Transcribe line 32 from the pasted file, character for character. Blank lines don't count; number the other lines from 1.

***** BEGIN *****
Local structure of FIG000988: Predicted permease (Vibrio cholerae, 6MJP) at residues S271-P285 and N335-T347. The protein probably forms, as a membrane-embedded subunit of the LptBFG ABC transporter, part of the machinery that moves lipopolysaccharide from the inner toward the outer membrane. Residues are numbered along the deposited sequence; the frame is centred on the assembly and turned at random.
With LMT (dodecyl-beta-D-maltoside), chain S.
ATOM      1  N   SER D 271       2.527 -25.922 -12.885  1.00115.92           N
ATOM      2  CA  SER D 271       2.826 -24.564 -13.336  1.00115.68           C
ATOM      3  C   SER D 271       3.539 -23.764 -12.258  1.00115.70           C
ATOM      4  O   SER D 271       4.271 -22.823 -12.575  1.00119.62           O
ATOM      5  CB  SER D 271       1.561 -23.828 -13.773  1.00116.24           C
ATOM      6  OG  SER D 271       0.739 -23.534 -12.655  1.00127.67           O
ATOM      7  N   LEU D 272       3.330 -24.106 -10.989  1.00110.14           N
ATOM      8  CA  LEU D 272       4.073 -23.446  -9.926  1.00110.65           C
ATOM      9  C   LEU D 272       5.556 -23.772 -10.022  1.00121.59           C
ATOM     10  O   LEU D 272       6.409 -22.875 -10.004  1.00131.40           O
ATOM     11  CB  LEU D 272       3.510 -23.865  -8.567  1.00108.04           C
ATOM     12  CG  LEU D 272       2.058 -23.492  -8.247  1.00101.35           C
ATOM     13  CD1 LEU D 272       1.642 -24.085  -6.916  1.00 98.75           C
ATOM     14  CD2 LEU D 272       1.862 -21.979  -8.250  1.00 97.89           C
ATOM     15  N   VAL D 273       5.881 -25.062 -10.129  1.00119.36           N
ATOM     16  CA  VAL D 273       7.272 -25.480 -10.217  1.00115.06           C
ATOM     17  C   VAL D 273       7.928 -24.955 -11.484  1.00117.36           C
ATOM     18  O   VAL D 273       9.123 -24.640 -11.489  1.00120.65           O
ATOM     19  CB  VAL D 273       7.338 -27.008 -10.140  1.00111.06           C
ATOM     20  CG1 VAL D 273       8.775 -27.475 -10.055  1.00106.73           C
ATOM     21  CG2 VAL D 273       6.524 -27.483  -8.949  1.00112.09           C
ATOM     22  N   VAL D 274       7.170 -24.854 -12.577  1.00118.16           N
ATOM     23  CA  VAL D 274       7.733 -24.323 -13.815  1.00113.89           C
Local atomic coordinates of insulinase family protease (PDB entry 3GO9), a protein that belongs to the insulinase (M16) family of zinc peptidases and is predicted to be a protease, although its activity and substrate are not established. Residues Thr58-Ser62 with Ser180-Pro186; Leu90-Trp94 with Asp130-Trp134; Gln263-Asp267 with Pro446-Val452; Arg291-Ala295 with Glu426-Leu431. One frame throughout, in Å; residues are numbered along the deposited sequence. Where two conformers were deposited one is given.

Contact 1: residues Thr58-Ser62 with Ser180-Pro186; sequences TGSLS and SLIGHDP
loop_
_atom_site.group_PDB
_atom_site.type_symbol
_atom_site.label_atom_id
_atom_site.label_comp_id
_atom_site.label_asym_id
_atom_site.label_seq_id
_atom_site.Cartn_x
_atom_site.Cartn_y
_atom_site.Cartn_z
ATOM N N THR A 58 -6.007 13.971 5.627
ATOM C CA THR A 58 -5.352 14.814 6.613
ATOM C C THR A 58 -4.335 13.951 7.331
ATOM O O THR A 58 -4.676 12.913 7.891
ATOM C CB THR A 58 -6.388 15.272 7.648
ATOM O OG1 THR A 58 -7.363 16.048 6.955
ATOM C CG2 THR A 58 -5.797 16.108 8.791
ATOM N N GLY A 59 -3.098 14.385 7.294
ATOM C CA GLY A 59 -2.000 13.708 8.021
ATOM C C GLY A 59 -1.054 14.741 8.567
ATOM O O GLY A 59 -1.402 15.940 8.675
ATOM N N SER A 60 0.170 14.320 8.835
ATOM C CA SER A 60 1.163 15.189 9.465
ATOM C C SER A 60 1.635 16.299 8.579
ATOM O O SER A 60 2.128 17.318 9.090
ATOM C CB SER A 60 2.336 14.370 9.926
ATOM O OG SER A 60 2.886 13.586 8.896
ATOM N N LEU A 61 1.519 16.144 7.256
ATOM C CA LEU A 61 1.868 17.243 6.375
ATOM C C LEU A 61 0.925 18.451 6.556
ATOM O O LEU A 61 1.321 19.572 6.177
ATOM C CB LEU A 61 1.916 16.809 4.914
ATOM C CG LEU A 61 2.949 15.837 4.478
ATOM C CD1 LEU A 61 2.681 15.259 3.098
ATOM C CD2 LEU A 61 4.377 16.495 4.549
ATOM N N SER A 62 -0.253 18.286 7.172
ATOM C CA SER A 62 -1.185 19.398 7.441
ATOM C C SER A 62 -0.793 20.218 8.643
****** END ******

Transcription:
_atom_site.label_comp_id